It was far from the prettiest game to watch, but Arsenal demonstrated terrific resilience to overcome Inter Milan on a near-waterlogged pitch. Nico Yennaris eventually struck the most dramatic of winners, sparking mass celebrations from all players and the coaching staff.
Gnabry’s stupendous goal to force extra-time against Chelsea certainly set the pulses racing and, although it ultimately proved meaningless, can still be looked back upon as a strike of superb quality after terrific build-up play by Bellerin.
U18 Premier League
Another disappointing campaign in terms of results at this level, with Arsenal having to spend the second half of the season in the lowest group, before only finishing fourth in that section. Like the U21s, there were considerable changes in the coaching staff, with Pat Holland’s short-lived reign followed by the introduction of Carl Laraman. A plethora of schoolboys also received run-outs as many of the more established players stepped up to the U21s.
Glen Kamara stood out from the start following his move to the club from Southend United. The defensive midfielder emphasised his dual qualities as a stylish, yet robust player and was rewarded with a goal late in the season against Middlesbrough. He’ll seek to step up to the U21s next season, whilst Anthony Jeffrey, Jack Jebb, Alex Iwobi and Brandon Ormonde-Ottewill also enjoyed impressive seasons.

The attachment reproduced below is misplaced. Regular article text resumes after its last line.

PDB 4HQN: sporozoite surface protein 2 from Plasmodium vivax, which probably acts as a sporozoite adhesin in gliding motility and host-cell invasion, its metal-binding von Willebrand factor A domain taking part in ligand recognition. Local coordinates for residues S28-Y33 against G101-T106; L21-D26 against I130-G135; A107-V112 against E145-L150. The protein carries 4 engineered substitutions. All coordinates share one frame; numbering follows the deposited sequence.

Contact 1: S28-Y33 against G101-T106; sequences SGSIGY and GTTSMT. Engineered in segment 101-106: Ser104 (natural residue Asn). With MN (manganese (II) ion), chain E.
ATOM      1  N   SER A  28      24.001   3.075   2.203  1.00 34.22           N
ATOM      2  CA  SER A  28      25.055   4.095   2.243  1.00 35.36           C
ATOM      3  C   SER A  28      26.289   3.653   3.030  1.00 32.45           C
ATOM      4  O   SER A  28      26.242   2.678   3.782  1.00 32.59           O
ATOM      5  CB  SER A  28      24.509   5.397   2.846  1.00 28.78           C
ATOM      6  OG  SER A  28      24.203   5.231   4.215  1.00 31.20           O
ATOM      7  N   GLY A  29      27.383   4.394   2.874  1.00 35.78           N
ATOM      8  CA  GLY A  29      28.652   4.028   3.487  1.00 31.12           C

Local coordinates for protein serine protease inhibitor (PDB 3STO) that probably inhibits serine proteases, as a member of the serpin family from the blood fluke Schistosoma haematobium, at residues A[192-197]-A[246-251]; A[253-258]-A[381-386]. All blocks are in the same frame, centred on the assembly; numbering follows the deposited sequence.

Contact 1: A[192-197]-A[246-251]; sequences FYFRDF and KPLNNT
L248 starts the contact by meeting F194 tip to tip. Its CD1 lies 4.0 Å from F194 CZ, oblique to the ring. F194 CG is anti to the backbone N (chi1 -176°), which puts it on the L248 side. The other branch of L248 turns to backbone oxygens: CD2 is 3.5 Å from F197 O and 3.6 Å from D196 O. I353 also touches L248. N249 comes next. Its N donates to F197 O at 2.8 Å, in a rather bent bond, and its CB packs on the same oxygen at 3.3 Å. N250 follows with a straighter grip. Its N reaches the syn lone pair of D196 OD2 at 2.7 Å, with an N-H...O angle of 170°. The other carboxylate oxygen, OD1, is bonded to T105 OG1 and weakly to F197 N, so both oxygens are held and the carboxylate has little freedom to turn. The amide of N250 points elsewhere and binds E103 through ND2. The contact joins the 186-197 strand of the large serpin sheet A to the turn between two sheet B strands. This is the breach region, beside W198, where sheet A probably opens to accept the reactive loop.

Arsenal exacted a measure of revenge away to Aston Villa, winning 5-2 against the side who had trounced them 6-1 at London Colney just two months previously. Jeffrey, back from his loan spell with Stevenage, found the net, as did Iwobi, Jebb, Austin Lipman and Alfred Mugabo.
It may ultimately have been a disappointing 3-1 defeat, but Arsenal’s deployment of a side consisting entirely of schoolboys away to Manchester City offered a glimpse of the not-so-distant future, with the likes of Chris Willock and Stephy Mavididi receiving their first run-outs at that level.
FA Youth Cup
Arsenal progressed past the Fourth Round in this competition for the first time since they last won the trophy in 2009, but came unstuck against a spirited Everton side who defeated them 4-2 at Underhill. They had previously overcome Newcastle United and Fulham, the latter thanks to an extra-time winner from substitute Lipman.
Jeffrey was in outstanding form during this run, teaming up on numerous occasions with the equally effective Bellerin down the right flank. His searing pace brought him countless goalscoring opportunities, and he scored against Newcastle and Fulham before surprisingly being substituted against Everton.
The win over Newcastle saw Arsenal playing how they are supposed to- with each member of the side contributing to a free-flowing and highly enjoyable display against a bewildered set of opponents.
Lipman’s extra-time winner against Fulham was superb, as was schoolboy Jordan Brown’s cameo appearance off the bench against Newcastle in the previous round.